By Ramsay Liem | July 25, 2020
For many Americans July 27th is another passing day. Like the Korean War, itself, the armistice signing is largely forgotten or was never really known. But for others, Koreans who survived the war and now reside in the United States, forgetting is more complicated.
July 27, 2020 marks the 67th anniversary of the Korean War Armistice Agreement, a temporary halt in combat that left the warring parties in a state of limbo subject at any moment to renewed fighting. It defines the current state of relations between the United States and the Democratic People’s Republic of Korea (DPRK, North Korea) key parties to the un-ended Korean War. Absent a peace agreement the armistice maintains a tenuous hold on mutual U.S. – North Korean hostilities that erupt periodically as in the current U.S. alarm over the North’s nuclear program and North Korean anger over comprehensive U.S. sanctions and threats of renewed U.S.-South Korean war games.
But for many Americans July 27th is another passing day. Like the Korean War, itself, the armistice signing is largely forgotten or was never really known. But for others, Koreans who survived the war and now reside in the United States, forgetting is more complicated. Years ago, I began one of the first projects to interview these elders about their personal and family histories and collaborated with scholars, artists, and filmmakers to create public memory spaces for healing, public education, and reconciliation. Some of the most paradoxical memories that people shared were about the original armistice day, July 27, 1953.
H. Kim: “I did hear news – of course I heard. But I heard it carelessly. Because it was hard to live, very very hard, I didn’t remember everything.” (italics added)
A. R. Menzie: “The signing of armistice, we didn’t even know the war ended…
These non-remembrances were extremely perplexing. I expected great relief and joy over the end of horrific fighting that caused massive civilian casualties – like the sentiments people expressed when recalling an earlier date, August 15, 1945 when Korea was liberated from 35 years of Japanese colonial rule at the end of World War II.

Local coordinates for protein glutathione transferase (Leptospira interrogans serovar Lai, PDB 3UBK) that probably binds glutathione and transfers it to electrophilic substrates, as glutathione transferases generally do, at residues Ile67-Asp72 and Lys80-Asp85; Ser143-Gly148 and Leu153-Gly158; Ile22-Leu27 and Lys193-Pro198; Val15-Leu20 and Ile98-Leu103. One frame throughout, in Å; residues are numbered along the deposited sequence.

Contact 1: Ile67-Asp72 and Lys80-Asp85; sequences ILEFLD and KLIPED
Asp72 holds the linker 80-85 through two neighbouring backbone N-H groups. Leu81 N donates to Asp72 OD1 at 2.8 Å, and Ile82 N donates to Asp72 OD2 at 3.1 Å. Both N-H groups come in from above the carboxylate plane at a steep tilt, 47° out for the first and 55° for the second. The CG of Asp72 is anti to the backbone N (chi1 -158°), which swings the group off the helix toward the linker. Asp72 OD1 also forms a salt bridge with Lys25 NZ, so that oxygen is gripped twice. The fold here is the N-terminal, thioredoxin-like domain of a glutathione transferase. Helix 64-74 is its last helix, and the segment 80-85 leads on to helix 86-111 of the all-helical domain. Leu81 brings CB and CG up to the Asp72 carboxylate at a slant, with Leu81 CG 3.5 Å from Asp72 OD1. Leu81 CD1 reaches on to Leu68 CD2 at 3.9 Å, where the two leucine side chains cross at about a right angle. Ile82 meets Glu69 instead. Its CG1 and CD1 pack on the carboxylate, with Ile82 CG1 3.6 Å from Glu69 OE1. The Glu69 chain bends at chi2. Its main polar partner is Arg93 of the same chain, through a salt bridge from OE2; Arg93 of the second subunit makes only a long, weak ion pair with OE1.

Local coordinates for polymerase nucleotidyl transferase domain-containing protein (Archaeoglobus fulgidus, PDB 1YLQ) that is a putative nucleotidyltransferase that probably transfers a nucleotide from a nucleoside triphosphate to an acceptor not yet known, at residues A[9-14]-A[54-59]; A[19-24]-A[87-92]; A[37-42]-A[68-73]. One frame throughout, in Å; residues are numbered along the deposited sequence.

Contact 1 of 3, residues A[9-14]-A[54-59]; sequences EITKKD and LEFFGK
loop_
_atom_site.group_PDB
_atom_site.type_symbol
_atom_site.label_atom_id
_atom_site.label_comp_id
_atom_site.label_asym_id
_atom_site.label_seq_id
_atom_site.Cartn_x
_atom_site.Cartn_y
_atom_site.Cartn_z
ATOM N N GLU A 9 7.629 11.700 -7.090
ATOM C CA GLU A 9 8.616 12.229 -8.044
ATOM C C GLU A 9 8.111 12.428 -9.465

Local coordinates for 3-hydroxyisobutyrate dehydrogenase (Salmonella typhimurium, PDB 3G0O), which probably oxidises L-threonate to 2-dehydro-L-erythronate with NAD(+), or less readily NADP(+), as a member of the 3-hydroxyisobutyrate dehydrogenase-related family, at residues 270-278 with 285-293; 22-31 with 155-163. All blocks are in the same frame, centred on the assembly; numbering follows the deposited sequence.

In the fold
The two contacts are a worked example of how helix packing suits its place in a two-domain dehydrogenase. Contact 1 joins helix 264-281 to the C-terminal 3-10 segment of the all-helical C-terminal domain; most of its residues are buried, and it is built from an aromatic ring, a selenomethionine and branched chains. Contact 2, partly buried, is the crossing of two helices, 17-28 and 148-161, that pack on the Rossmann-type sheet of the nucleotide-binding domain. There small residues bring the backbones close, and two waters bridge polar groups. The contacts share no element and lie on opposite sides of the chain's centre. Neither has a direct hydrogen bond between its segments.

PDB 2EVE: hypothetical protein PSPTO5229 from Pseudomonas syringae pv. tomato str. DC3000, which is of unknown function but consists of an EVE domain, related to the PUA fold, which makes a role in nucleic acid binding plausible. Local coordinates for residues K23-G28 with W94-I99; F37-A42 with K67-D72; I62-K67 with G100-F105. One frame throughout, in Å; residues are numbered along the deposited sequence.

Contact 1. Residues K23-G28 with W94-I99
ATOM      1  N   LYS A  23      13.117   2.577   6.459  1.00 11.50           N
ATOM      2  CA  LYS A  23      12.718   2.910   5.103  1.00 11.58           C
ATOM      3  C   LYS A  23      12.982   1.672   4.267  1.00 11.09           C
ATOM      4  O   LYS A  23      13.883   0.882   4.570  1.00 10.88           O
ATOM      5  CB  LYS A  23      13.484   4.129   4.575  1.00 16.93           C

H. Kim: “I was so happy, um.. I don’t think I’ve ever been so happy when Independence Day came and you know, I didn’t eat for days and…I was out in the streets, rejoicing.”
T. Kim: “1945, August 15 [liberation from Japanese colonization], so that was big, big event, but armistice signed in 1953. I—I don’t think that was big event because nobody really knew.”
But the first Korean War armistice day was just another twenty-four hours of an endless purgatory of capricious death, ruined livelihoods and futures, and unfulfilled hopes for post-colonial nation building upon liberation from Japanese colonialism.
M. Lee: “There is no conception [that] the war is over, cease-war or not, there is no such conception at all. Just everything is broken…”
For others, the truce negotiations and Armistice Day were perpetrators of family separation. J. Chun was a teenager living in Kaesong in southern Korea when war broke out. One day he begged his mother to let him find his father who had gone to a nearby town looking for more secure shelter. Unknown to him his father was returning to Kaesong just as he set out and they missed each other. A short time later the armistice talks began in Kaesong and a cordon was drawn blocking civilian movement into and out of the city.
“That’s the end of it…I cannot see my father and my family anymore. He couldn’t get out, I couldn’t get in.”